In 1965, Connor Brown was the largest Cadillac distributor in the Florida territory. However, that same year, Cadillac terminated all of its distributor agreements, leaving Brown as the only Cadillac dealer in Jacksonville, Miami, Miami Beach, and Fort Lauderdale. To assist with the business, Jack Helmick, a graduate of Auburn University and the University of Florida College of Law, joined Claude Nolan Cadillac in 1965.

Helmick played a crucial role in the company’s future. He later acquired the Claude Nolan franchise location in Jacksonville and started Claude Nolan Cadillac Inc. During the 1960s and 1970s, the company underwent many changes. Brown and George Williamson opened George Williamson Cadillac in South Miami. Williamson later bought out Brown’s interest in the dealership.

Claude Nolan Inc. relinquished its Pontiac franchise in Jacksonville in order to concentrate on the growing Cadillac market and dealerships in Miami and Miami Beach were sold. The Cadillac dealership at 2044 Biscayne Boulevard in Miami, Cadillac’s largest dealership, remained in the hands of Claude Nolan Inc. and operated as Nolan-Peeler Motors well into the 1990s.

When Connor Brown died in 1976, his wife Claudia Nolan Brown took over operations of Connor Brown Cadillac until 1979 when she sold the company. As president of Claude Nolan Cadillac Inc., Helmick has continued the tradition of growth established by his predecessors. In the Fall of 1985, the dealership relocated to its new facility on Southside Boulevard. Today, the former Cadillac building stands as one of many post-World War II, pseudo-modern monstrosities. Although the drastic remodel completely obscured the original facade, there still remain two skylighted garages behind the building that Klutho also designed for Claude Nolan.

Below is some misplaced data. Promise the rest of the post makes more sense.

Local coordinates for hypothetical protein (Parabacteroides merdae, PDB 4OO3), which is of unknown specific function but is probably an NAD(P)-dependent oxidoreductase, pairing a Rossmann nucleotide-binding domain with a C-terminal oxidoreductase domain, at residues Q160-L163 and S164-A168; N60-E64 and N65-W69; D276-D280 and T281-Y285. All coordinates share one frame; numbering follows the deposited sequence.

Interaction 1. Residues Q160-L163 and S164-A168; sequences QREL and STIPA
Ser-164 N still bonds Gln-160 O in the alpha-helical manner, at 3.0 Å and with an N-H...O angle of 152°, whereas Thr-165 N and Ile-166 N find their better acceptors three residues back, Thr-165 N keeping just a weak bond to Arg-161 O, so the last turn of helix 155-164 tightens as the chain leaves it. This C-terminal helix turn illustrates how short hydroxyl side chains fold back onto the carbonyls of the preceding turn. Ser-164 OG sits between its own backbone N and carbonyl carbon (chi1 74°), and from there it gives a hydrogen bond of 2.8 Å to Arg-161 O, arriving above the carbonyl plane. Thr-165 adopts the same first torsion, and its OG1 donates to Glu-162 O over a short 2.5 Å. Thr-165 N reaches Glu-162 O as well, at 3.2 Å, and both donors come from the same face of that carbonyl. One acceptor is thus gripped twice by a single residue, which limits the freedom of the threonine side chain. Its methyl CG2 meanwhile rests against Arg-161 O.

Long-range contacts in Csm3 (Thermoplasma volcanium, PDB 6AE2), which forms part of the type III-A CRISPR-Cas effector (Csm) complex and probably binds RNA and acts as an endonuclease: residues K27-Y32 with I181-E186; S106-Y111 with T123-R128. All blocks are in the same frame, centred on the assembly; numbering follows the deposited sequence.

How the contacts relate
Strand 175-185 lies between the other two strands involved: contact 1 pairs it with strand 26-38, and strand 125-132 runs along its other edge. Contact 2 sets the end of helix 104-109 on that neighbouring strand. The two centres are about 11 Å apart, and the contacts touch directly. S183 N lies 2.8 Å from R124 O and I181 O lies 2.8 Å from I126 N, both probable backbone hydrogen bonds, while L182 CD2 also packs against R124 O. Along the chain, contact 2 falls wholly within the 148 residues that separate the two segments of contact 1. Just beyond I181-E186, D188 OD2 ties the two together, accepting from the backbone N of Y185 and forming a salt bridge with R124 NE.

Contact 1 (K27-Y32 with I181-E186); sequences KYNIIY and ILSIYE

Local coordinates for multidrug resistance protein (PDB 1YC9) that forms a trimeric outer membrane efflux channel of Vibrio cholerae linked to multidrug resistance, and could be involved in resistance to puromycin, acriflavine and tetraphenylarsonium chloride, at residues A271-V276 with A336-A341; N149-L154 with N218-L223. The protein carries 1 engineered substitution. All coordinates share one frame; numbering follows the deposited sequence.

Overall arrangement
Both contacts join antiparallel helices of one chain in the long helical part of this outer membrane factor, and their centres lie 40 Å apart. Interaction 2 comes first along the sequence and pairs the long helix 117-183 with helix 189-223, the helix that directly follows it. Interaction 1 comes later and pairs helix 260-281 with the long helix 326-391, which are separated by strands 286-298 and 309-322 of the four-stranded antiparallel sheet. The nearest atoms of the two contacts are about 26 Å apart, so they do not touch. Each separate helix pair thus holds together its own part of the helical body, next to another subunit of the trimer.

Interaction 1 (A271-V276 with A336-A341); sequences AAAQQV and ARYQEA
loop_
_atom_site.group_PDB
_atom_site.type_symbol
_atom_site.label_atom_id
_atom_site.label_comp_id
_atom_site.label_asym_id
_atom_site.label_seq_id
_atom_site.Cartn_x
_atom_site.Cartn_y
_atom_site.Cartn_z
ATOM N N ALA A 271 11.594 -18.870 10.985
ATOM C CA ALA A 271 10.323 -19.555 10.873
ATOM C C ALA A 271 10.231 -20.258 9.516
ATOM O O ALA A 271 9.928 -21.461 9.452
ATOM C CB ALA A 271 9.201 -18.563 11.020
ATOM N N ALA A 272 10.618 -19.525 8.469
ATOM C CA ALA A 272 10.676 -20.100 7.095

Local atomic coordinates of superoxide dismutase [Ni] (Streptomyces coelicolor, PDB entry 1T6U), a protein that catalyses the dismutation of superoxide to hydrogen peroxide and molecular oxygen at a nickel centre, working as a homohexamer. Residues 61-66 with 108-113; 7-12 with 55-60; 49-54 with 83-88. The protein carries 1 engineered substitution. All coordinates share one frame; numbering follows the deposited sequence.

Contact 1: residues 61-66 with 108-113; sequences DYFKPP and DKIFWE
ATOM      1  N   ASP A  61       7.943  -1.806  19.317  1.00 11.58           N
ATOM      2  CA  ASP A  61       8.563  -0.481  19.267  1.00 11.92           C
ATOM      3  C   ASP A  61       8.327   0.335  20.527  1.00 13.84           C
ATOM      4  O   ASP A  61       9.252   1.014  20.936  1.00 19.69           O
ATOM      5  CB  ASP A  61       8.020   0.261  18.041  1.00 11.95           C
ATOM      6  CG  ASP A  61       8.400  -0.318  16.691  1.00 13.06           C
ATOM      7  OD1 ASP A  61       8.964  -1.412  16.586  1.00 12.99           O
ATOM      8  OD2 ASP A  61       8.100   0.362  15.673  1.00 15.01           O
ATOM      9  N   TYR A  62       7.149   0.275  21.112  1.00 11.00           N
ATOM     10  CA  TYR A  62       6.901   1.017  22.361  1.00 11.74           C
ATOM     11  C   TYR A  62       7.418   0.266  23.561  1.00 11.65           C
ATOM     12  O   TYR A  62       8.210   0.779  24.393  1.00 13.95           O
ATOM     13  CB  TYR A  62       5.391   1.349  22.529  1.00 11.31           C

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Connor Brown. 1963. The Miami News

Future of the Claude Nolan Cadillac Bldg. in Jacksonville

The E. H. Thompson Company, a food service distribution company, moved into the former Cadillac building shortly after Connor Brown Cadillac moved to South Boulevard. In 2014, the three buildings that make up the Claude Nolan complex were designated landmarks by Jacksonville’s Historic Preservation Commission.

Pollutants from an 1880s gas plant and junkyard, located on the property of the former Pak View Inn, have contaminated the soil around the former Claude Nolan Cadillac complex, as well as Confederate Park. The cleanup of the properties would have the City of Jacksonville adding a protective underground wall and demolishing the buildings constructed in the polluted area. Since the city declared the two larger buildings historic landmarks, the only building to be razed will be the one-story maintenance building.

The underground wall would extend down 40 feet, and the soil inside would be carted away or mixed with a cement-like material to keep the pollutants where they are. The full cost of the cleanup is expected to cost $17 million. A local developer announced plans to convert the abandoned Claude Nolan Cadillac building into loft condominiums several years ago. However, that plan never materialized

You can read about the Claude Nolan Cadillac Building and many other abandoned places in my books, Abandoned Jacksonville: Remnants of the River City and Abandoned Jacksonville: Ruins of the First Coast. They are also available at Amazon and your local bookstores.

1949 sanborn claude
1949 Sanborn Insurance Map for Jacksonville, Florida. Library of Congress

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David Bulit is a photographer, author, and historian from Miami, Florida. He has published a number of books on abandoned and forgotten locales throughout the United States and continues to advocate for preserving these historic landmarks. His work has been featured throughout the world in news outlets such as the Miami New Times, the Florida Times-Union, the Orlando Sentinel, NPR, Yahoo News, MSN, the Daily Mail, UK Sun, and many others. You can find more of his work at davidbulit.com as well as amazon.com/author/davidbulit.